Yesterday, we received an adverse decision in Tin Cup LLC v. U.S. Army Corps of Engineers. In this case, we represent a small, family-run Alaska pipe and steel fabrication firm in its challenge to the Corps’ assertion of Clean Water Act jurisdiction over some 200 hundred acres of permafrost on the company’s Fairbanks property. We argued that the Corps has no such authority because (a) the 1993 Energy and Water Appropriation Act requires the Corps to use its 1987 Wetlands Delineation Manual until the agency adopts a new final manual, (b) the Corps has never adopted a manual to replace the 1987 Manual, and (c) permafrost cannot qualify as a wetland under the 1987 Manual’s standards. The court ruled that (i) the 1993 Budget Act does not bind the Corps to use the 1987 Manual, and (ii) even if the Act did require the Corps to use the 1987 Manual, nothing in that manual is inconsistent with the Corps’ practice of “supplementing” it with regional mini-manuals like the Alaska Supplement.
As a loss, the decision is naturally disappointing. But the court’s reasoning is really quite remarkable. I am aware of no other decision holding that the Corps is free to abandon the 1987 Manual in total. Yet that is precisely the upshot of the court’s conclusion that the 1993 Budget Act’s strictures are limited only to the expenditure of funds from that Act, and thus have no continuing significance.*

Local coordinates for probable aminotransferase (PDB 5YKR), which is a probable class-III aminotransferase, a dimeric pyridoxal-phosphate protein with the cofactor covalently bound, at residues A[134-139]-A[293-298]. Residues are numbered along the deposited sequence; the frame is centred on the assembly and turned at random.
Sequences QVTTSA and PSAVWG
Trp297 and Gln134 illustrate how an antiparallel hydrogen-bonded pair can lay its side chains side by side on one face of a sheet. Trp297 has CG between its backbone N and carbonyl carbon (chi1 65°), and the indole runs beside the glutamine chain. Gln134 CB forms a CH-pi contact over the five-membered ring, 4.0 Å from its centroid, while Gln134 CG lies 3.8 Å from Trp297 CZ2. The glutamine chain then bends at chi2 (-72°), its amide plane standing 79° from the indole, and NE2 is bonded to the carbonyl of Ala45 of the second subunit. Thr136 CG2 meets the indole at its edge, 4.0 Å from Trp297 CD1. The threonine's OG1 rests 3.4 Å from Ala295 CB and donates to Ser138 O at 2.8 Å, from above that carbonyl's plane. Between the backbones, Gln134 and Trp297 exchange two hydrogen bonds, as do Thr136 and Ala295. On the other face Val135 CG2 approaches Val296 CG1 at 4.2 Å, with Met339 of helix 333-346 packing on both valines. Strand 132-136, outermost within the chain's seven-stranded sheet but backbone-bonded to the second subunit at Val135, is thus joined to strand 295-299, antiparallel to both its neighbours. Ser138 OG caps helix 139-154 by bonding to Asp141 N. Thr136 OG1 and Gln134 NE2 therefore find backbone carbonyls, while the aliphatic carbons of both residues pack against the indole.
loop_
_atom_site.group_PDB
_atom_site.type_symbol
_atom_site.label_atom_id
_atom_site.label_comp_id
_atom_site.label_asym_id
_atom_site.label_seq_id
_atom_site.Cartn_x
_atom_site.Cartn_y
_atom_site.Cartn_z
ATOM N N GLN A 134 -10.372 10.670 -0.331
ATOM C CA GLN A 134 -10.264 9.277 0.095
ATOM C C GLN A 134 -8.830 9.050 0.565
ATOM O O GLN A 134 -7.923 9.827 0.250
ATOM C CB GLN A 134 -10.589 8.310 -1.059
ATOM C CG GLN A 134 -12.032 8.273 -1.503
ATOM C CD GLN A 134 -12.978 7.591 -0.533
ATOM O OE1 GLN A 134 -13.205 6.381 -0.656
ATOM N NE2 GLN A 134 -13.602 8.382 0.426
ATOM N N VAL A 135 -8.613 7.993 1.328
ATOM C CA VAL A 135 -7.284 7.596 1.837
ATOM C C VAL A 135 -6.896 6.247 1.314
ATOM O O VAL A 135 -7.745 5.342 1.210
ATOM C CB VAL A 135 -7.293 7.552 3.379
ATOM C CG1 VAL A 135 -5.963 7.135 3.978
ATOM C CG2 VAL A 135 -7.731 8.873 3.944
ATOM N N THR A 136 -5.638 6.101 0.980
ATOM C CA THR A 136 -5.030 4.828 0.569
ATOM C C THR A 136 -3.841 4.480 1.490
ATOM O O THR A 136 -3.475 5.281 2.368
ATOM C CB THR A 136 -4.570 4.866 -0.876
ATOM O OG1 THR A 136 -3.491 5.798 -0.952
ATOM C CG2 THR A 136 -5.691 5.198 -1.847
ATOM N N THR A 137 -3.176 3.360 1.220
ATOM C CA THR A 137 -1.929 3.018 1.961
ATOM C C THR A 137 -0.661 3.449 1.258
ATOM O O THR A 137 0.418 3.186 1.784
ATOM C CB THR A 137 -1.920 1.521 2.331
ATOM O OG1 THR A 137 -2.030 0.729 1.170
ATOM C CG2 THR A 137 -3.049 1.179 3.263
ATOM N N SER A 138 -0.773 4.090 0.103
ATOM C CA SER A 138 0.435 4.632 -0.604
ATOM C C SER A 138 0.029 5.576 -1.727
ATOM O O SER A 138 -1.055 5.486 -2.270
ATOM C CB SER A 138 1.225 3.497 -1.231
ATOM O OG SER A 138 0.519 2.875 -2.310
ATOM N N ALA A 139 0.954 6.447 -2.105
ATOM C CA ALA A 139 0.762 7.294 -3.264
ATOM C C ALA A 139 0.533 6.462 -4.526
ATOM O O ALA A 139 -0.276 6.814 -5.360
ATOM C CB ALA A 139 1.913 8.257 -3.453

To be fair, the court is correct that the 1987 Manual anticipates that future revision and refinement to the manual’s delineation methods will be necessitated by the general progress of science. But that commonplace observation is quite consistent with the 1993 Budget Act’s requirement that the 1987 Manual be used only until a new (and presumably updated) manual is promulgated. Of course, the Corps has never followed through on such a nationwide update, despite its admission that it would be practicable to do so. See Envtl. Assessment for Ak. Suppl., at 4 (estimating that “to update and republish the 1987 Manual . . . . would likely take an addition[al] 5-6 years”). Allowing the agency to effectively supersede its national manual with regional guides merely adds confusion and inconsistency to the administration of a statute already notorious for both.
*Also problematic is the court’s conclusion that the Corps’ interpretation of whether the 1993 Budget Act’s limitations extend beyond the 1993 fiscal year is entitled to deference. It seems somewhat implausible that Congress would intend to give an agency binding interpretive authority to determine how long a Congressional limitation on the agency’s discretion will last.